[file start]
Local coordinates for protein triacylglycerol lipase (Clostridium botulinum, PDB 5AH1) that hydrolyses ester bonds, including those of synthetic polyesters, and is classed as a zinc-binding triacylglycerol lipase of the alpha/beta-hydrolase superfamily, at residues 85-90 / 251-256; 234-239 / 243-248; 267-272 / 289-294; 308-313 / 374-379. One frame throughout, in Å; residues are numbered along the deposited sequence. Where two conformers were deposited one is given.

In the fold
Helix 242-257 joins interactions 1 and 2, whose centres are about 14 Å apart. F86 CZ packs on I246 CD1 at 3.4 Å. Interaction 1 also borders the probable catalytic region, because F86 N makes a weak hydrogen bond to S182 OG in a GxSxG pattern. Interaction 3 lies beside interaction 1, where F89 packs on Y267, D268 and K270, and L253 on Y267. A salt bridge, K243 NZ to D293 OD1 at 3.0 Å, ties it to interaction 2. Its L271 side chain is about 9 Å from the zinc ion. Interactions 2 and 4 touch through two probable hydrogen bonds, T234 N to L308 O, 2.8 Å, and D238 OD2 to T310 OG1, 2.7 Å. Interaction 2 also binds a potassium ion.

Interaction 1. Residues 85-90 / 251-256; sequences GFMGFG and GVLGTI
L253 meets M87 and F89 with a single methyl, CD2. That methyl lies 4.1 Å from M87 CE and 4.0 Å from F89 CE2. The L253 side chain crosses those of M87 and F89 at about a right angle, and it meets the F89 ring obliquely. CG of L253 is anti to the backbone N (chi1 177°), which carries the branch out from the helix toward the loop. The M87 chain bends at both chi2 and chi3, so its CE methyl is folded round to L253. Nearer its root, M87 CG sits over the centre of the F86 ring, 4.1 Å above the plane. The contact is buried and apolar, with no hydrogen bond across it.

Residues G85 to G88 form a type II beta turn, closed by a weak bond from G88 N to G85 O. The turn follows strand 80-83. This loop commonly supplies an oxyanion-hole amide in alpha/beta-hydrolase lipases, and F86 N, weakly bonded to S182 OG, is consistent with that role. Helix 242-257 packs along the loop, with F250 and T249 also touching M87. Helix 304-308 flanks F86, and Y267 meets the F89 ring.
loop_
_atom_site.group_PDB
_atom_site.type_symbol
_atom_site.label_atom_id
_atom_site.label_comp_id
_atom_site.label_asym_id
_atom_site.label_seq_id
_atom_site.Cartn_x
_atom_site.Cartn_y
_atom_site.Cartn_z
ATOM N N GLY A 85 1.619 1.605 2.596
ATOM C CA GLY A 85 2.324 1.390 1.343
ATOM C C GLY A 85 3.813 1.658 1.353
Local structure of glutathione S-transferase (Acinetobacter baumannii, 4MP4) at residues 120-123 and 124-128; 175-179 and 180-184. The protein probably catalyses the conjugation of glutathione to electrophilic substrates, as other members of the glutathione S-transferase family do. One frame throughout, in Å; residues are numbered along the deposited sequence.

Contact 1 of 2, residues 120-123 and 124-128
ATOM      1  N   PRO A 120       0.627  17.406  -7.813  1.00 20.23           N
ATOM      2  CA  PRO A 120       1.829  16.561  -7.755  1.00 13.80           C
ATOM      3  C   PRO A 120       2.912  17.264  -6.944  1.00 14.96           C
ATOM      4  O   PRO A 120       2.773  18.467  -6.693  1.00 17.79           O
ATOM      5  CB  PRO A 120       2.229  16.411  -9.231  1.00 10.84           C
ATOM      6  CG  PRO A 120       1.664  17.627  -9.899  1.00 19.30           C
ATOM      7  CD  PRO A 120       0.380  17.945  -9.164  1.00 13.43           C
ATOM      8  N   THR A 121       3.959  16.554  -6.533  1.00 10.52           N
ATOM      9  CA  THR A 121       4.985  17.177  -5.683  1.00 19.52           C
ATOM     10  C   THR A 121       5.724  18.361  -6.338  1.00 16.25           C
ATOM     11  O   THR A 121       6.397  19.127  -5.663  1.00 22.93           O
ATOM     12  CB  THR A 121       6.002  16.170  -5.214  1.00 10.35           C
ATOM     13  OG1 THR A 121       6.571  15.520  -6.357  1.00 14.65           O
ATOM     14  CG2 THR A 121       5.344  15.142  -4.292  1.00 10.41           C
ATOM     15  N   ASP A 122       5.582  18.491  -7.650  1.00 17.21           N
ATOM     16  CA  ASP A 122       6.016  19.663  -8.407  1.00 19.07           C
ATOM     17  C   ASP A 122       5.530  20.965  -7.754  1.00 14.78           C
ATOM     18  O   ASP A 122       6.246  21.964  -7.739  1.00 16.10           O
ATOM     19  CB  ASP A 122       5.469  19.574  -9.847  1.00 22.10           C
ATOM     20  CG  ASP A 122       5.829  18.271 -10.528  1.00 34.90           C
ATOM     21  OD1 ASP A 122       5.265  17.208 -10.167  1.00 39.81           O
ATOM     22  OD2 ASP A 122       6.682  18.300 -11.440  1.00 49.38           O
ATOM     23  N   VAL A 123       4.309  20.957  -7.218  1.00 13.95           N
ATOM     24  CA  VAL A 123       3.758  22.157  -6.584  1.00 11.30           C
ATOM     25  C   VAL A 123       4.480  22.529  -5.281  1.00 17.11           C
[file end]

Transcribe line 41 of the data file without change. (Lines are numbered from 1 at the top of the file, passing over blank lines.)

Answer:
ATOM     20  CG  ASP A 122       5.829  18.271 -10.528  1.00 34.90           C